In your song “Run Lola Run” you shouted out Wale’s dreads, DJ Khaled’s double chin, Mac Miller’s unibrow, and Big Sean’s mustache — which one is your fave and least fave and why?

My least favorite are all the aforementioned, I hate them all equally [laughs]. I don’t know like, that shit is making me laugh. It’s just funny because I’m always questioning things and people will say to me well you don’t look like a rapper, look how you look. People always talk about my appearance and this and that but I’m like dude look at these people who are in the limelight, they look fucking ridiculous. What the fuck? You think I look fucking crazy? Come on man, what fucking world are we living in? In ultimate reality, these guys look so fucking ridiculous and that doesn’t come from me misunderstanding urban culture because I live in the hood, you know what I mean? So I’m just like yo that shit looks crazy. That’s why even on twitter I’ll have funny avi or whatever. Whether it’s Flo-rida or Nelly with the band-aid, because it’s me kind of like poking fun – like alright you guys think I look crazy? You ever realize how crazy you guys look? It’s almost ridiculous and all that shit is cool because its rap but naw that doesn’t make it all hype. I don’t just poke fun at that, I poke fun at everything. Everything is up for ridicule. If you can’t laugh at yourself you need to go fucking do something else. Like all the rappers today like “Ohhh some random kind on the Internet said that I suck.” People tell me I suck all the god damn time and I just laugh because it’s funny.

You recently spoke out about the tragic passing of Jan Berenstein, co-author of the Berenstein Bears childen’s book series. Would you ever considered yourself the rap game Too-Tall?

That’s a good question, but naw I consider myself more like maybe brother bear because he got like bad grades, a report card with all F’s. He had the messy room and shit like that, too much junk food, but yeah that shit is sad. I remember I would read them because my mom used to work at a school, she was a bilingual instructor and she spoke a bunch of different languages and when she would get off she would take me and my brothers to the library and we’d just read books. So those (the Berenstein bears) were essential. That and Shel Silverstein, or Judy Bloom. She (mother) instilled reading and the love for words in me from a very young age, so I think it was the mixture between that and my two older brothers listening to The Chronic [laughs] that forever made an impression on me. When I think back to my childhood influences I think about the rap music my older brothers listened to, the books that I read, and wrestling [laughs].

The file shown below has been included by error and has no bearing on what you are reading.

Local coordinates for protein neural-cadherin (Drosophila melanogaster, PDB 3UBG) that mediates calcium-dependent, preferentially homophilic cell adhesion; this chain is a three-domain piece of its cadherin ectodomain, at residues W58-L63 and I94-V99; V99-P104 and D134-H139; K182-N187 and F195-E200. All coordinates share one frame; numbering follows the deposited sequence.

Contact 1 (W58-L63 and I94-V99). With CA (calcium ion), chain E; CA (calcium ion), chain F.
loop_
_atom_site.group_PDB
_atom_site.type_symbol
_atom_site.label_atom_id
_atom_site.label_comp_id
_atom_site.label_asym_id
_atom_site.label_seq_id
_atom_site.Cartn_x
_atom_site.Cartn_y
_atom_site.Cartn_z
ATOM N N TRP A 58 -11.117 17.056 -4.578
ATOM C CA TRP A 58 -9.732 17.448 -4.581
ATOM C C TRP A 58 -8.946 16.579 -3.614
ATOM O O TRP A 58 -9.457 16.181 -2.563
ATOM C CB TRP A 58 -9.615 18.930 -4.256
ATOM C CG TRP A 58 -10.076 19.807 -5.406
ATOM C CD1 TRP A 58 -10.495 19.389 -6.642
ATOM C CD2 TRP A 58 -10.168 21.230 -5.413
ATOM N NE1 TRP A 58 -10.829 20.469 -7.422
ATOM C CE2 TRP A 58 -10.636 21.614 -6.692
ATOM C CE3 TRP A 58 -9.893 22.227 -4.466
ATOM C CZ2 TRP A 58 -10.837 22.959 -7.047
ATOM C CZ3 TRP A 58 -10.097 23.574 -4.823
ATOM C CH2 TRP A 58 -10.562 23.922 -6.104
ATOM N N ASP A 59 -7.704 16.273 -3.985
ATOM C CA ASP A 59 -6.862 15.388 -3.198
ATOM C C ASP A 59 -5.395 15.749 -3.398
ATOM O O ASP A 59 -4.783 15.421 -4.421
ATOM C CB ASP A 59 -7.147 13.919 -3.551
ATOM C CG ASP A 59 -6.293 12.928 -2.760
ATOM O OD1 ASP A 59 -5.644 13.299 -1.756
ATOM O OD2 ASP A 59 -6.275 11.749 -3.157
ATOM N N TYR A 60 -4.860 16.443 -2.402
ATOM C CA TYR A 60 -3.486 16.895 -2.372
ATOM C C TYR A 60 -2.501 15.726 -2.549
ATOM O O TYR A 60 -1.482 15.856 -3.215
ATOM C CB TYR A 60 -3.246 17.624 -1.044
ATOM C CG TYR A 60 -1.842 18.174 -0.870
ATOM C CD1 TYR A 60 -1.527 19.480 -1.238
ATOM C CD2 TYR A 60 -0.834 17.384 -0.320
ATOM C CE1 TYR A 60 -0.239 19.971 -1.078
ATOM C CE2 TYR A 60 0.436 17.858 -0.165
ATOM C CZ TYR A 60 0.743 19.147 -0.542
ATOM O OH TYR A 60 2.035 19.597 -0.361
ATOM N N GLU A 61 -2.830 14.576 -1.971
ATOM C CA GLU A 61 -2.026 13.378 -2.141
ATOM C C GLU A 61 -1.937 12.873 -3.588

If you were on death row, what would you eat for you last meal? No restrictions whatsoever.

An all you can eat buffet from the Sizzler and I wouldn’t stop eating and I would just prolong it. I love the Sizzler.

You and Vince Staples have an all ages show coming up on March 23rd in L.A., what can fans expect from your performance?

Well my performance is kind of like going to a retarded kid’s birthday. A lot of confetti, some balloons, some trippy visuals, maybe I’ll flail around on stage and shake my hair because I’m not afraid to do that shit. You know rappers like to stand there holding their cock, like wave your hands in the air but that’s not fun to me. So yeah, a lot of punk energy, a lot of surreal visuals and a lot of cool rapping. We’re going to try not to get into a fight this time, because at every show there’s always something going on, like I had to beat up some kid at a Yelawolf concert so you know. It’s like every time I play people see me on the Internet and they want to say like “Oh that guys talking shit, he looks like a bum.” They always want to come test the waters and see how I’ll react. I usually lash out in violence [laughs]. I like to fight anyway, I don’t give a fuck.
Coolroy - (Set time: 9:00 PM)
Some people wear their hearts on their sleeve; he prefers to wear his hanging from a chain around his neck. Los Angeles bred rapper Lite – born Dominik C. Franklin- is making a name for himself on the streets of LA and all over the west coast. Drawing the inspiration for his down to earth and at times humorous music, from his life experiences, love, and heart break, Lite brings a fresh voice to west coast hip hop. After dropping his first solo project So Soulful in 2006 with light-hearted, easy-going songs such as “cool like that” he now, at age 21, is embarking on a new chapter of his musical career with his latest project Out to Lunch having more serious undertones with songs like “Golden”. Putting out the last of 3 videos from the Out to Lunch project marks the beginning of another phase of creative endeavors for Lite. He is currently in and out the studio working on the beginning stages of his next project.
Venue Information:
9081 Santa Monica Blvd
Los Angeles, CA, 90069

All lineups and times subject to change